Young people often learn about money informally through socialization, such as observing and listening to their caregivers, influential adults, and peers. Youth are not consistently introduced to more formal instruction on money matters—for example, through a classroom curriculum or other training on saving, spending, allowances, and the importance of focusing on short-term goals (i.e., purchasing an item, saving money, paying off a debt) to be able to get to long-term financial goals (i.e., saving for college, buying a house).7

Distinguishing what youth do not understand about financial topics is important. It is also beneficial to understand the specific concerns that youth have when it comes to money.

A survey of a diverse group of youth and adults regarding what they wanted to learn about finance, found that concerns among youth differed within youth groups depending on their background.8 The survey also found a disconnect between what adults thought youth should learn and what youth prioritized, for example:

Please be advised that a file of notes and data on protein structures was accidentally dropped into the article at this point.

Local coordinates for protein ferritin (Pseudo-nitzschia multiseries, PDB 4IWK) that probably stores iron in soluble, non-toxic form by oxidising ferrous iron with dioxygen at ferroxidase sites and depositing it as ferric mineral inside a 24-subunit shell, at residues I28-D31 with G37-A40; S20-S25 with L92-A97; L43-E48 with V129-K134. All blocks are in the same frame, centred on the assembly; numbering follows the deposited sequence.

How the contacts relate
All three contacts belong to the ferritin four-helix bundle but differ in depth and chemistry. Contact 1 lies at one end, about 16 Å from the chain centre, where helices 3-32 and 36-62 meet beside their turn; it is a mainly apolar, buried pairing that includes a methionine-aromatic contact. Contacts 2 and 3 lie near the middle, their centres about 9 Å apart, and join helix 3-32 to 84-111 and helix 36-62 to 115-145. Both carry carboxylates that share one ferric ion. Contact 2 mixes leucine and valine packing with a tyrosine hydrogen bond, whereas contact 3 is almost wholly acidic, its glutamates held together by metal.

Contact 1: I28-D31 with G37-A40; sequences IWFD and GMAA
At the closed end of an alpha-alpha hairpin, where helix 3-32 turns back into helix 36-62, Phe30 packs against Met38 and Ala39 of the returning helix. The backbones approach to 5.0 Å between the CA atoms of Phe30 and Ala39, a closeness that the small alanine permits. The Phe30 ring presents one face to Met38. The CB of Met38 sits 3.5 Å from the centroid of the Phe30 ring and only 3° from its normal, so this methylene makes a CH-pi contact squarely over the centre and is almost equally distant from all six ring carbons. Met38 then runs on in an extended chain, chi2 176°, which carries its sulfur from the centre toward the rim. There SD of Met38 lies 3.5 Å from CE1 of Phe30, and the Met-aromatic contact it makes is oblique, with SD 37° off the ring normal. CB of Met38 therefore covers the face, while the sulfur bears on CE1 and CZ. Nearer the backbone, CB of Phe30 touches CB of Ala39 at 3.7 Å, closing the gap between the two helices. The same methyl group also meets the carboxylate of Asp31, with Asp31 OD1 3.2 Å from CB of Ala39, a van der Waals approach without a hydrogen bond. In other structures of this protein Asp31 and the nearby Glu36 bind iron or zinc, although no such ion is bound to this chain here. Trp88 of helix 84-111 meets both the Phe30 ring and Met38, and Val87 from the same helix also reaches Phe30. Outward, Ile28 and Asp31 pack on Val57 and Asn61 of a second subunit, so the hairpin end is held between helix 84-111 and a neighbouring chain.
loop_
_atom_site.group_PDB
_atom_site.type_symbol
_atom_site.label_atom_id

• Pregnant or parenting teens and teens in the juvenile justice system or on probation were most concerned about learning how to save money for a home; whereas migrant teens and teens in school were most interested in learning how to save money for college.
  • Almost 70 percent of adults in the survey felt that teens should learn about how to complete and file a tax return form, but only 39 percent of the teens were interested in learning about this topic.
    • However, more than half of the teens in the juvenile justice system or on probation and almost half of the migrant teens showed an interest in learning how to complete and file a tax return.
  • Although a majority of teens wanted to learn about money, more than half wanted to learn in an easy way. This could include strategies that are convenient, utilize technology, and are not time consuming for youth.

Resources

Money as You Grow